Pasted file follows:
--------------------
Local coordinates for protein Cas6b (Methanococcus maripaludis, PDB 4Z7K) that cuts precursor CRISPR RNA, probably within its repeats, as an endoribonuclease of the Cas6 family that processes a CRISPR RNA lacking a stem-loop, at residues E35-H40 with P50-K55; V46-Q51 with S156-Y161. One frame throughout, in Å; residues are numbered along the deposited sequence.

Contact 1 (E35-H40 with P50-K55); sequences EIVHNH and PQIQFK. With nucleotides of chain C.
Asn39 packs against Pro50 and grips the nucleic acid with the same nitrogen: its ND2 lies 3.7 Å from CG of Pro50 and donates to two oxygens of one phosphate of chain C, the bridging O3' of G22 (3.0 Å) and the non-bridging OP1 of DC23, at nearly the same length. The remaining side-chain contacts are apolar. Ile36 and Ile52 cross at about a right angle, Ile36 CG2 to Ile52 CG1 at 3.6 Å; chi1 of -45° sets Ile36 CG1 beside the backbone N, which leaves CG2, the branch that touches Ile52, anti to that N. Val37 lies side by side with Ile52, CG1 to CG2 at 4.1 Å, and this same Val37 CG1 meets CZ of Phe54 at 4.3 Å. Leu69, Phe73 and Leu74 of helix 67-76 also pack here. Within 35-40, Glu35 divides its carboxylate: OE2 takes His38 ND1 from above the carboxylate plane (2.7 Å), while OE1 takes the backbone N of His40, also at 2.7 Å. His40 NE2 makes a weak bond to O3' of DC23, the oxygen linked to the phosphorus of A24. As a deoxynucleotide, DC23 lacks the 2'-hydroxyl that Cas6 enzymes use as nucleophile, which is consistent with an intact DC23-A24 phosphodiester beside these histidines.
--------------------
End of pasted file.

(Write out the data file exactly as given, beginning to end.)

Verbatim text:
Local coordinates for protein Cas6b (Methanococcus maripaludis, PDB 4Z7K) that cuts precursor CRISPR RNA, probably within its repeats, as an endoribonuclease of the Cas6 family that processes a CRISPR RNA lacking a stem-loop, at residues E35-H40 with P50-K55; V46-Q51 with S156-Y161. One frame throughout, in Å; residues are numbered along the deposited sequence.

Contact 1 (E35-H40 with P50-K55); sequences EIVHNH and PQIQFK. With nucleotides of chain C.
Asn39 packs against Pro50 and grips the nucleic acid with the same nitrogen: its ND2 lies 3.7 Å from CG of Pro50 and donates to two oxygens of one phosphate of chain C, the bridging O3' of G22 (3.0 Å) and the non-bridging OP1 of DC23, at nearly the same length. The remaining side-chain contacts are apolar. Ile36 and Ile52 cross at about a right angle, Ile36 CG2 to Ile52 CG1 at 3.6 Å; chi1 of -45° sets Ile36 CG1 beside the backbone N, which leaves CG2, the branch that touches Ile52, anti to that N. Val37 lies side by side with Ile52, CG1 to CG2 at 4.1 Å, and this same Val37 CG1 meets CZ of Phe54 at 4.3 Å. Leu69, Phe73 and Leu74 of helix 67-76 also pack here. Within 35-40, Glu35 divides its carboxylate: OE2 takes His38 ND1 from above the carboxylate plane (2.7 Å), while OE1 takes the backbone N of His40, also at 2.7 Å. His40 NE2 makes a weak bond to O3' of DC23, the oxygen linked to the phosphorus of A24. As a deoxynucleotide, DC23 lacks the 2'-hydroxyl that Cas6 enzymes use as nucleophile, which is consistent with an intact DC23-A24 phosphodiester beside these histidines.